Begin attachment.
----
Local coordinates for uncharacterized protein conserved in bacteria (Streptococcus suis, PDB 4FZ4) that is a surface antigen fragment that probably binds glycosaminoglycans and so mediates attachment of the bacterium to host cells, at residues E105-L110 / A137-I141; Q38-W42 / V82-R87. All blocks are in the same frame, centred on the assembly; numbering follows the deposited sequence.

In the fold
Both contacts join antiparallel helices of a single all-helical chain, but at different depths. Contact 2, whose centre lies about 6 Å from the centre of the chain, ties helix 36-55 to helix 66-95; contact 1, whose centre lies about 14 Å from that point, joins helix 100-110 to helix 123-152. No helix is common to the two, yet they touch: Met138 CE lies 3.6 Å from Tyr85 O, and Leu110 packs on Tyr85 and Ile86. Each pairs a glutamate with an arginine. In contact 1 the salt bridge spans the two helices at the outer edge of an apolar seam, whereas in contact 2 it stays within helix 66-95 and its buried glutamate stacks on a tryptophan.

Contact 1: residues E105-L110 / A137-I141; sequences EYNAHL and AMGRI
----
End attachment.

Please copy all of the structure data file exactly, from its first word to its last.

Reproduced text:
Local coordinates for uncharacterized protein conserved in bacteria (Streptococcus suis, PDB 4FZ4) that is a surface antigen fragment that probably binds glycosaminoglycans and so mediates attachment of the bacterium to host cells, at residues E105-L110 / A137-I141; Q38-W42 / V82-R87. All blocks are in the same frame, centred on the assembly; numbering follows the deposited sequence.

In the fold
Both contacts join antiparallel helices of a single all-helical chain, but at different depths. Contact 2, whose centre lies about 6 Å from the centre of the chain, ties helix 36-55 to helix 66-95; contact 1, whose centre lies about 14 Å from that point, joins helix 100-110 to helix 123-152. No helix is common to the two, yet they touch: Met138 CE lies 3.6 Å from Tyr85 O, and Leu110 packs on Tyr85 and Ile86. Each pairs a glutamate with an arginine. In contact 1 the salt bridge spans the two helices at the outer edge of an apolar seam, whereas in contact 2 it stays within helix 66-95 and its buried glutamate stacks on a tryptophan.

Contact 1: residues E105-L110 / A137-I141; sequences EYNAHL and AMGRI